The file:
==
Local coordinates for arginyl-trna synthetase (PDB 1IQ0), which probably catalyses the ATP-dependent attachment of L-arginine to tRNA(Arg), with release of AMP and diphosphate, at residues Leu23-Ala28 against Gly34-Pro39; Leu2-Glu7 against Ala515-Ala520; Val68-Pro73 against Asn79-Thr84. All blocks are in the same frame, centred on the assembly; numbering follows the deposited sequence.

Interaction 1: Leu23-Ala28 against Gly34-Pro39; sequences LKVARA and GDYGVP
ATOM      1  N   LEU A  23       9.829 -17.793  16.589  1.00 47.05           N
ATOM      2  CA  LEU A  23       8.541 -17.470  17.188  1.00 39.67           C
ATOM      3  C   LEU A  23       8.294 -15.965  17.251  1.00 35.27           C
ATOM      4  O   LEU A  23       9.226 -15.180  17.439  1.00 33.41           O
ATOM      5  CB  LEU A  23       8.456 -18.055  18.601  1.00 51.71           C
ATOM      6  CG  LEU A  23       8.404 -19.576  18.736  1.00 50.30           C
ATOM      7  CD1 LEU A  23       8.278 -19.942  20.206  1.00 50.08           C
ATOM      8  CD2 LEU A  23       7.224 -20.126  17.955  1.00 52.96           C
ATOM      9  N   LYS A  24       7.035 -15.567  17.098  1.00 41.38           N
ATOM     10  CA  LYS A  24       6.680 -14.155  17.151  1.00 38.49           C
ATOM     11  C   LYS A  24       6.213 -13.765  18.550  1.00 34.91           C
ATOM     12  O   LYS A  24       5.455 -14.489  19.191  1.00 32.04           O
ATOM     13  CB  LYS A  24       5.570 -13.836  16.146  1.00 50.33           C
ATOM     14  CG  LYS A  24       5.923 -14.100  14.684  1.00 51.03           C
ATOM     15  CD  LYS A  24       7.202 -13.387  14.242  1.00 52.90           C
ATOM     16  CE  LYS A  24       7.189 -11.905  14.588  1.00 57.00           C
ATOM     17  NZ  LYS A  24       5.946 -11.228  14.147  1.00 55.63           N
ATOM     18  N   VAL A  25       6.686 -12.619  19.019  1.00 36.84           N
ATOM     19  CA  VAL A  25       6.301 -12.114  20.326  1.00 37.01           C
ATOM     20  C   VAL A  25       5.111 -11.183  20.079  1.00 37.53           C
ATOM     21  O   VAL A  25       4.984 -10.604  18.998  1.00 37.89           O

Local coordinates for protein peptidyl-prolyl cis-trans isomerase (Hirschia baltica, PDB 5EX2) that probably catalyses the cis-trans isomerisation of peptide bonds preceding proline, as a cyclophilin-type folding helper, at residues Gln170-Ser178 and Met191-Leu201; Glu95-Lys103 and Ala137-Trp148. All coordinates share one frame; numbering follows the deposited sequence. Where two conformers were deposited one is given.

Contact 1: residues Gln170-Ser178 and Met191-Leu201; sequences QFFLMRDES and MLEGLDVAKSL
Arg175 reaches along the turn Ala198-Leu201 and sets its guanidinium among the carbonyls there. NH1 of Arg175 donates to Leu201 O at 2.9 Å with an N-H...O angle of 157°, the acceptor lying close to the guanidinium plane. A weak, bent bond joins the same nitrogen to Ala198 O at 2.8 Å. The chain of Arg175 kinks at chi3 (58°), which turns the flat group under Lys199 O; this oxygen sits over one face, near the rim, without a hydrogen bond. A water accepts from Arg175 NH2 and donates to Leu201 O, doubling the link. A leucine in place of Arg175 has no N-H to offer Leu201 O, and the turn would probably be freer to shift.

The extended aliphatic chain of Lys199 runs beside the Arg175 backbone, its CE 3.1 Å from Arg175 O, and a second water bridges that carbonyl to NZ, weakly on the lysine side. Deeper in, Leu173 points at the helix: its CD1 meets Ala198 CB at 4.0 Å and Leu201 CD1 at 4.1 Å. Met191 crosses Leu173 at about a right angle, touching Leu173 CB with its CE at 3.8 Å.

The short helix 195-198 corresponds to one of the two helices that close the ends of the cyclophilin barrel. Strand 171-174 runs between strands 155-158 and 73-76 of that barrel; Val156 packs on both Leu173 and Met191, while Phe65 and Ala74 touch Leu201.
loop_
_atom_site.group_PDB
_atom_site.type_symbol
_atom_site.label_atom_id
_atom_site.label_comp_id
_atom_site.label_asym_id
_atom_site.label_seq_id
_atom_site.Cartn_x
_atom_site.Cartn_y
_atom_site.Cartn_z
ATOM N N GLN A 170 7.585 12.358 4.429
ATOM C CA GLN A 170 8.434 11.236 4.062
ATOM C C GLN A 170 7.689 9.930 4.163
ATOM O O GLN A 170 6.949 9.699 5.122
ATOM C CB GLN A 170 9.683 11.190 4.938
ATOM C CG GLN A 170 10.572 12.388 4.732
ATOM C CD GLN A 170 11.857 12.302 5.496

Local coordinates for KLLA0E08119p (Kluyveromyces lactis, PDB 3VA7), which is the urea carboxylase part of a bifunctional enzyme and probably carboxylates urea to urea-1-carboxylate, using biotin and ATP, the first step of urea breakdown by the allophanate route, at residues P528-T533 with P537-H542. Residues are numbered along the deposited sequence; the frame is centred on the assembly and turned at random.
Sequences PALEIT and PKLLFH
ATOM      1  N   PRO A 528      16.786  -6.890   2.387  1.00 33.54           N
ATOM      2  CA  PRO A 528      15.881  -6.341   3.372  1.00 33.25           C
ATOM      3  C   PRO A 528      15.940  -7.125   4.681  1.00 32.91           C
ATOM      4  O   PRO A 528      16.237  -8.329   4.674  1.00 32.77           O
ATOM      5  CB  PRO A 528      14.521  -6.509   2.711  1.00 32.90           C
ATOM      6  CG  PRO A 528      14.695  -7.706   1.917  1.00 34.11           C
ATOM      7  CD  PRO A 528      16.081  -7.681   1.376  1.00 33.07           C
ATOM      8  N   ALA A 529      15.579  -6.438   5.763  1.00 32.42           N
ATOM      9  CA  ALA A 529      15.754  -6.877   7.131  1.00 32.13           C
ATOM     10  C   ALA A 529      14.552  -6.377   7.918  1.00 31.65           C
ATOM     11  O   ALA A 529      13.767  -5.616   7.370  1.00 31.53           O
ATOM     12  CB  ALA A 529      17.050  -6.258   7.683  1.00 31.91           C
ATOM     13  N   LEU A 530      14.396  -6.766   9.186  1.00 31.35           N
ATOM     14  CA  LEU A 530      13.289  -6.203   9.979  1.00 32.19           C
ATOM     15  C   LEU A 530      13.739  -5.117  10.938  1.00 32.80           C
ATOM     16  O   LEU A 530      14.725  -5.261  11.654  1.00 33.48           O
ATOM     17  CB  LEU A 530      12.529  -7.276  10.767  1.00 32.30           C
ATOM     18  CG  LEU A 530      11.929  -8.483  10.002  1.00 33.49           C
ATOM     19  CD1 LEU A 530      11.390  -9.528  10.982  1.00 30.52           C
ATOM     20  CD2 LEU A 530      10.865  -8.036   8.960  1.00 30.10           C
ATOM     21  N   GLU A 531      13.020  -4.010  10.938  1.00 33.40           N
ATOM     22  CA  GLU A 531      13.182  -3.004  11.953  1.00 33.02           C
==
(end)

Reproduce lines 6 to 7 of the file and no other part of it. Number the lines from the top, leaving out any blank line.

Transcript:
ATOM      4  O   LEU A  23       9.226 -15.180  17.439  1.00 33.41           O
ATOM      5  CB  LEU A  23       8.456 -18.055  18.601  1.00 51.71           C